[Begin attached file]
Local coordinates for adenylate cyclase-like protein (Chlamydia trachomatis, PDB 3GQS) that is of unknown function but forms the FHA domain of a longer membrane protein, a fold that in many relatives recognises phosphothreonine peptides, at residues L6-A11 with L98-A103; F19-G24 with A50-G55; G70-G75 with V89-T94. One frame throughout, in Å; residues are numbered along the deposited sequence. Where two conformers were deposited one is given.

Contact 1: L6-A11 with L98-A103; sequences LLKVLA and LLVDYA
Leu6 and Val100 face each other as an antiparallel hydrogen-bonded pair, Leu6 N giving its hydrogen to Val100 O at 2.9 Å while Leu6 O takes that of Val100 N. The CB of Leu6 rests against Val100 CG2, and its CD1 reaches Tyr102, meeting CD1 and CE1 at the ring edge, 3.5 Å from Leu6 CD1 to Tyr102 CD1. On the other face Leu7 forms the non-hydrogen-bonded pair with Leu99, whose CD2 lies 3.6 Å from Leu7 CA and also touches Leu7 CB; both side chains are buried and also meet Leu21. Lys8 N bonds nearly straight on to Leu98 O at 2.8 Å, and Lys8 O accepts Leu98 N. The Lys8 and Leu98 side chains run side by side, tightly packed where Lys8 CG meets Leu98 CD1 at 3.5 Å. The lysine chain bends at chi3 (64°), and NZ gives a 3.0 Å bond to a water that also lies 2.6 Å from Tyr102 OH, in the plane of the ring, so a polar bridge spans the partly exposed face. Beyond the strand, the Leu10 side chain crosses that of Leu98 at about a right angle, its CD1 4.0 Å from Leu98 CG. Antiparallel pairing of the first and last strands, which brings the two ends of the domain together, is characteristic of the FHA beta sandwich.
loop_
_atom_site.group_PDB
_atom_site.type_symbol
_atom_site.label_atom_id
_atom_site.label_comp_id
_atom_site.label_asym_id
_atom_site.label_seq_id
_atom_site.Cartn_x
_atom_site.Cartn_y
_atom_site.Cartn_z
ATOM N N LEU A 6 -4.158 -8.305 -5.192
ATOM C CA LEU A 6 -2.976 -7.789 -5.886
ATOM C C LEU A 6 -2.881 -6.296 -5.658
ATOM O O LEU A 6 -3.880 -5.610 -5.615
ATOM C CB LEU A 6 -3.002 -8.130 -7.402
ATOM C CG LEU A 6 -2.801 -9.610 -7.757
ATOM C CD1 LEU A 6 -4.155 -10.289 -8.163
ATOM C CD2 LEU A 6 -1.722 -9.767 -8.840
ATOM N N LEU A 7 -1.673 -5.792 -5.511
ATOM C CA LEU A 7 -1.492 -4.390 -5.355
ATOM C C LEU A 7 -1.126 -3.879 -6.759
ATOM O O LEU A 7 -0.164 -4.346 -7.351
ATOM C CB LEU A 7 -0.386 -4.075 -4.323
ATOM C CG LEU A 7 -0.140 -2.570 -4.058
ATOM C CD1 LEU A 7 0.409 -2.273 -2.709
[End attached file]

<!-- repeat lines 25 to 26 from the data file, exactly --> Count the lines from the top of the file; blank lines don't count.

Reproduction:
ATOM O O LEU A 7 -0.164 -4.346 -7.351
ATOM C CB LEU A 7 -0.386 -4.075 -4.323